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Defence Secretary Says Soldiers' Use Of Sex Workers Is "Deeply Concerning" Amid Kenya Murder Allegations

Defence Secretary Ben Wallace

4 min read

Exclusive: The military needs to ask whether it turned a blind eye to the impact of soldiers using sex workers in poor countries, Defence Secretary Ben Wallace has said – while speaking about the murder of Kenyan mother Agnes Wanjiru.

In a frank interview with The House, he spoke at length about the death of Wanjiru – last seen going into a hotel room with a British soldier almost a decade ago –  describing it as “deeply concerning”.

He suggested the Oxfam scandal in 2018 where aid workers were sleeping with sex workers in Haiti should have served as a “red flag” to the army – as aid workers and soldiers are both sent to the poorest parts of the world.

The Sunday Times reported that the body of Wanjiru, a 21-year-old hairdresser, who was desperately poor and had turned to sex work, had been stuffed into a septic tank at the Lions Court Hotel near the British warm weather base at Nanyuki.

Asked if he was concerned by the newspaper's reports that those at the base were using sex workers, Wallace said: “I think we should all worry.

“We should be asking ourselves about what our soldiers are doing to respect women. Let’s start with that. Have we done too much turning a blind eye over the past 30 years about prostitution?”

“The Oxfam scandal should have been for everyone a red flag. But it should have happened even before that. The British armed forces serve in some of the poorest countries in the world.”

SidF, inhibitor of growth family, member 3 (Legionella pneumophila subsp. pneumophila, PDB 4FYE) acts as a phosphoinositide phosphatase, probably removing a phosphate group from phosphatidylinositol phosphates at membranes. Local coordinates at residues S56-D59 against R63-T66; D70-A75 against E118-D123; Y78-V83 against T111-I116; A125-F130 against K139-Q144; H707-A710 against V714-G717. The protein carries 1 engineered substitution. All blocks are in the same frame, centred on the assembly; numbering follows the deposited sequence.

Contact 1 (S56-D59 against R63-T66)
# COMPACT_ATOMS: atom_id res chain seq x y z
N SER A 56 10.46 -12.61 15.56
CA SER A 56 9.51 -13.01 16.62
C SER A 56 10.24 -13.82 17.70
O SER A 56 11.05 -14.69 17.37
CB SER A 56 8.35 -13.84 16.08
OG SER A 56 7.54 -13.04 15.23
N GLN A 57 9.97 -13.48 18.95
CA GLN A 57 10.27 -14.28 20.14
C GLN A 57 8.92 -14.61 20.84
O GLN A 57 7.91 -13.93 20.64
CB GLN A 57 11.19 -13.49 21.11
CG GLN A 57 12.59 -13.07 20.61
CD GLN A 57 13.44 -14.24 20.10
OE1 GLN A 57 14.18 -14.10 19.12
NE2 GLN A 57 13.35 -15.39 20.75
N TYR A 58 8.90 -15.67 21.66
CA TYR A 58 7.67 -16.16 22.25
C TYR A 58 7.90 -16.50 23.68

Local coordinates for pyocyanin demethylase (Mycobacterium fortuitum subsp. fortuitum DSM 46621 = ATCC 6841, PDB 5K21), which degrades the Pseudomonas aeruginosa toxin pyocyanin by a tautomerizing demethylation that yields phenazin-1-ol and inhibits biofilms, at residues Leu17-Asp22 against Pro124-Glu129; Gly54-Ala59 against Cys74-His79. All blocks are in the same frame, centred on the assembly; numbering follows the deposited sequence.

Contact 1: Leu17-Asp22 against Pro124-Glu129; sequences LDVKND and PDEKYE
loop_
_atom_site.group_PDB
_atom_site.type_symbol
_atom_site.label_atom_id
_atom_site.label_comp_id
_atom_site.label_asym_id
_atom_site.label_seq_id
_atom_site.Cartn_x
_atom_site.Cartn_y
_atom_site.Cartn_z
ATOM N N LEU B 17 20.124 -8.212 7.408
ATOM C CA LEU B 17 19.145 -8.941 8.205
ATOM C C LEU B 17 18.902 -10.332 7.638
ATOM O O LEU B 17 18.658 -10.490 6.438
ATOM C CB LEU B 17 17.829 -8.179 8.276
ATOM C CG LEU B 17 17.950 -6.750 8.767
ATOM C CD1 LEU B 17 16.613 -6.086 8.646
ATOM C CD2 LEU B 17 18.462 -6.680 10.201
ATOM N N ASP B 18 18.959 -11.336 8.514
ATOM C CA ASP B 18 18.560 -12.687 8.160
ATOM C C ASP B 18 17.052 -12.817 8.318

He said that when he was serving in Belize in the 1990s, there was a brothel situated at the back gate of the army base, but that it was no longer there.

“There was definitely in the past a sense of ‘it’s what happens in these countries’, and I think the real key here… is better respect [for women].”

An emotional Wallace added: “Never mind the poor women outside the unit, the poor ladies in the bars. What does it say to the women serving alongside the [male] soldiers [using prostitutes]? The soldiers who come back from a night out and talk about it.”

Asked if he thought people had looked the other way when it came to the use of sex workers, he said: “We have done, certainly in countries in poverty, where the British are there on a whole range of issues.”

Wanjiru was 21-years-old when she was killed. She had been working as a hairdresser to try and look after her baby daughter, Stacy, then only five months old, but had turned to sex work and gone to the Lions Court Hotel in Nanyuki one evening in March 2012.

An inquest in 2019 found that she had been killed and the Sunday Times has reported how a squaddie who was at the hotel that night has since identified her killer, claiming he confessed to the murder and showed him Wanjiru's body in a septic tank.

The paper has reported how her death had been an “open secret” among one regiment.

The Kenyan defence minister, Eugene Wamalwa, has said he wants the British suspect extradited but Wallace said there has been no legal request for that to take place so far.

"It’s a deeply concerning murder and story and there is no one in the MoD standing in the way of [an investigation],” Wallace insisted. “There’s no cover up, there’s no blockade,” he said.

Wallace says the department stands ready to help but what they can’t do, because of the 2006 Armed Forces Act, is conduct their own parallel investigation. He said they shared names with the Kenyan authorities nine years ago but did not receive a Mutual Legal Assistance request for help.

He admited there were valid questions over what Britain could have done, from the discovery of Wanjiru’s body in 2012 to the 2019 inquest that confirmed it was a murder.

Could the UK have pressed the Kenyans to do more? “I think that is a matter to look back on, and ask ourselves that,” he said.  

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